First off, the fact that even with over 20 years of experience writing HDL code professionally I write test benches for all of my design modules should be a big hint as to what kind of advice you will get from me, Learn how to write testbenches. There is help on the internet if you look for it. Testbenches don't solve all problems as they only do what you make the test... meaning that you have to understand what to test for. This reason alone is why you need to use them. Your skill designing solutions to problems will get better as your testbenches improve. Trust me on this.

You state: "I don't really like vhdl's functions and processes and procedures, they're confusing and obfuscating."

Yes they are... until you understand the concepts. Until you do using VHDL or Verilog will be a very painful exercise for you. And will System C and whatever becomes popular down the road as well. This is something that I can't help you with... you need to decide that it's worth your time and effort. Having some sort of mentor might help. You don't have to take a course but it wouldn't hurt either. As I mentioned before FPGA design concepts are different from standard computer languages ( I've used C, PASCAL, ADA, PYTHON, numerous assembly languages, custom languages, etc, etc.) . If you don't have an interest in learning them you will be a very frustrated person doing your FPGA development. That's just advice not a judgement about you.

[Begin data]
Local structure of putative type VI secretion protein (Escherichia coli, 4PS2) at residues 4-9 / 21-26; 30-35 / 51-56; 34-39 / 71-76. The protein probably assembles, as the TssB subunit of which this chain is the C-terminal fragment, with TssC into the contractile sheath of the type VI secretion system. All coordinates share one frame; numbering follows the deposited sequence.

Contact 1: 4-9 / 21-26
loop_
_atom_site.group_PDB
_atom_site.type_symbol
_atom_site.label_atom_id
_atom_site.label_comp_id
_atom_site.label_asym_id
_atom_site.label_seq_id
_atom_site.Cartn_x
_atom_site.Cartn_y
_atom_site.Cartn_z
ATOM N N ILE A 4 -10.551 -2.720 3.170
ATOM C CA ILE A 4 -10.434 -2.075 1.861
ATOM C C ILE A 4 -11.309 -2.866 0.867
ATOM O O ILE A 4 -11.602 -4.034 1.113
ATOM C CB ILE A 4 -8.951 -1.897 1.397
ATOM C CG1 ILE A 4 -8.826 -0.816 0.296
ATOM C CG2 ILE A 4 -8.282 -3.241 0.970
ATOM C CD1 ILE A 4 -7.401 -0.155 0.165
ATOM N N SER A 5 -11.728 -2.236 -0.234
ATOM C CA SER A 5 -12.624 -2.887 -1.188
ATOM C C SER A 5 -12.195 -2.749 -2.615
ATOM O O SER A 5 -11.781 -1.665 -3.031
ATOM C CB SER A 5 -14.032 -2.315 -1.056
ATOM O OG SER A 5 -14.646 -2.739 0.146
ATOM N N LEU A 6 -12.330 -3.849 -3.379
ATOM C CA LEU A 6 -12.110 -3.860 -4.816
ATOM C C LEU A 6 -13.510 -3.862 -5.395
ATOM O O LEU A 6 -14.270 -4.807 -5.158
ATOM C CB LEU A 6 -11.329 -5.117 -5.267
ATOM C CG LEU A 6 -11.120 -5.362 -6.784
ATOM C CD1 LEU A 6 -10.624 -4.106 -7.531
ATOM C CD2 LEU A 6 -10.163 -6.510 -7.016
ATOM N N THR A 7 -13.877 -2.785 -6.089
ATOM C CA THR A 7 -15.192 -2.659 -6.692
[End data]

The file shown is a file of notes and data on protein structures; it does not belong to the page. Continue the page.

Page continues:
So, it should be no surprise to you that I disagree with your last statement: "Just need a fresh pair of eyes". But you are under no obligation to take my advise.

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2 hours ago, Tickstart said:

Let's roll back for a minute, I'd love to hear how you (as in all of you) would go about this problem :) Just need a fresh pair of eyes. The numbers I get are consistent and wrong, but the adder works in other applications.

Hi!

So here is how I would do it....